3. Discussion

We encountered a family with CHI due to a novel mutation in GCK, with an 8-month-old infant as the index case. This GCK mutation itself has already been reported previously as a case report of the grandson [13]. We demonstrated here endocrinological aspects before and after steroid treatment in the patient with GCK-activating mutation, suggesting when and how we should suspect the GCK mutation as differential diagnoses of hypoglycemia.

Glucokinase-activating mutations result in hyperinsulinemic hypoglycemia. The diagnosis and treatment of hyperinsulinemic hypoglycemia have markedly advanced in recent years [14]. Severe hypoglycemia in infancy causes neurological dysfunctions and requires appropriate management. On the other hand, some cases of congenital hyperinsulinism are mild and overlooked until adulthood [15]. CHI related to a GCK-activating mutation was suspected in this case due to the presence of autosomal dominant inheritance and hyperinsulinism, with her blood glucose level being relatively low without symptoms. Difficulties are often associated with diagnosing CHI because, as in this case, some cases not accompanied by hyperinsulinemic hypoglycemia even though GCK gene mutations are present [12].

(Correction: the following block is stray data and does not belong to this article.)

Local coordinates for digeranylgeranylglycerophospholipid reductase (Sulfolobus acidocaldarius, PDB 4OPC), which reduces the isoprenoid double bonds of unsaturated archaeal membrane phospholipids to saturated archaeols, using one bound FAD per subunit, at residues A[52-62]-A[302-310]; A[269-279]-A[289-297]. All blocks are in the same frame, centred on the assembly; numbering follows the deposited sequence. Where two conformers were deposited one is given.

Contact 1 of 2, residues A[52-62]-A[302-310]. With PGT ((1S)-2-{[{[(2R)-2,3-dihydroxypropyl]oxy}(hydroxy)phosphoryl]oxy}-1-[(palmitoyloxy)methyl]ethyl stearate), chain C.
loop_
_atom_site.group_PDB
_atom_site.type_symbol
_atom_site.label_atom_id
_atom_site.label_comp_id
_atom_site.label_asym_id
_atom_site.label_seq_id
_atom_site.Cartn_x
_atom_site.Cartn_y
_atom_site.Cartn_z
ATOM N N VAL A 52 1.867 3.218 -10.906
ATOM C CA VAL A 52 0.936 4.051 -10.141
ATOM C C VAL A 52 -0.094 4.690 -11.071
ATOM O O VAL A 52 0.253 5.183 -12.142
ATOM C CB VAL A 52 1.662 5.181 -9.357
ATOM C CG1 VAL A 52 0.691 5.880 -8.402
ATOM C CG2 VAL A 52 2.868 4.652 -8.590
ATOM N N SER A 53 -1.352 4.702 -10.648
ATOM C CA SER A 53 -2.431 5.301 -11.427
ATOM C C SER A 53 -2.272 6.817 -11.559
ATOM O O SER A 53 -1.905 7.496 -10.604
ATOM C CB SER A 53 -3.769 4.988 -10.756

Glucokinase is a key regulatory enzyme in pancreatic [beta]-cells. It phosphorylates glucose as a second substrate to form glucose-6-phosphate (G6P) as a first step in the glycolytic pathway. Since it plays a crucial role in the regulation of insulin secretion and is termed the glucose sensor in pancreatic [beta]-cells, it is understandable that a mutation in GCK leads to an inappropriate threshold for glucose-stimulated insulin secretion. A glucokinase activating mutation is one of the rare variants of congenital hyperinsulinism (CHI), and only 12 activating GCK mutations have been described and identified in 8 families and 7 individuals to date [12]. GCK gene mutations have been associated with various grades of symptoms such that many mild cases maybe left undiagnosed until adulthood [16]. No criteria currently exist for the treatment of asymptomatic CHI.